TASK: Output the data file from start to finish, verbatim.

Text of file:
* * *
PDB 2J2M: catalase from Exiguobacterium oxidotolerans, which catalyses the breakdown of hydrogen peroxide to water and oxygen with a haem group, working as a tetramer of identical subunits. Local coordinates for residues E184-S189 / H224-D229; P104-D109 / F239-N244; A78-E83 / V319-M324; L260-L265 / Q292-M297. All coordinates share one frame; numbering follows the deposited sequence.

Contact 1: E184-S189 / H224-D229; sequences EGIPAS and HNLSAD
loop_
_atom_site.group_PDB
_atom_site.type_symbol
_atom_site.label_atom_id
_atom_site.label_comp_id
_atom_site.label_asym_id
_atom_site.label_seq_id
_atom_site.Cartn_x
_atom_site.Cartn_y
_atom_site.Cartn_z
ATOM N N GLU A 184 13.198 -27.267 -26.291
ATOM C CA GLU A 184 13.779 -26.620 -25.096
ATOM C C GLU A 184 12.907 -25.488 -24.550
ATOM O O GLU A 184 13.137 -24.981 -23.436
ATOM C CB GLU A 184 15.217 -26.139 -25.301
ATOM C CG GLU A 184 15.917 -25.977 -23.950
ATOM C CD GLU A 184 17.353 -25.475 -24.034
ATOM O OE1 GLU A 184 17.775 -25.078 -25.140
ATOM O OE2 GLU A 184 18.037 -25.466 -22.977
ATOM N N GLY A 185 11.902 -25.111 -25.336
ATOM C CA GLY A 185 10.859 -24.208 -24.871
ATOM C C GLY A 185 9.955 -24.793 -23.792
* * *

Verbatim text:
PDB 2J2M: catalase from Exiguobacterium oxidotolerans, which catalyses the breakdown of hydrogen peroxide to water and oxygen with a haem group, working as a tetramer of identical subunits. Local coordinates for residues E184-S189 / H224-D229; P104-D109 / F239-N244; A78-E83 / V319-M324; L260-L265 / Q292-M297. All coordinates share one frame; numbering follows the deposited sequence.

Contact 1: E184-S189 / H224-D229; sequences EGIPAS and HNLSAD
loop_
_atom_site.group_PDB
_atom_site.type_symbol
_atom_site.label_atom_id
_atom_site.label_comp_id
_atom_site.label_asym_id
_atom_site.label_seq_id
_atom_site.Cartn_x
_atom_site.Cartn_y
_atom_site.Cartn_z
ATOM N N GLU A 184 13.198 -27.267 -26.291
ATOM C CA GLU A 184 13.779 -26.620 -25.096
ATOM C C GLU A 184 12.907 -25.488 -24.550
ATOM O O GLU A 184 13.137 -24.981 -23.436
ATOM C CB GLU A 184 15.217 -26.139 -25.301
ATOM C CG GLU A 184 15.917 -25.977 -23.950
ATOM C CD GLU A 184 17.353 -25.475 -24.034
ATOM O OE1 GLU A 184 17.775 -25.078 -25.140
ATOM O OE2 GLU A 184 18.037 -25.466 -22.977
ATOM N N GLY A 185 11.902 -25.111 -25.336
ATOM C CA GLY A 185 10.859 -24.208 -24.871
ATOM C C GLY A 185 9.955 -24.793 -23.792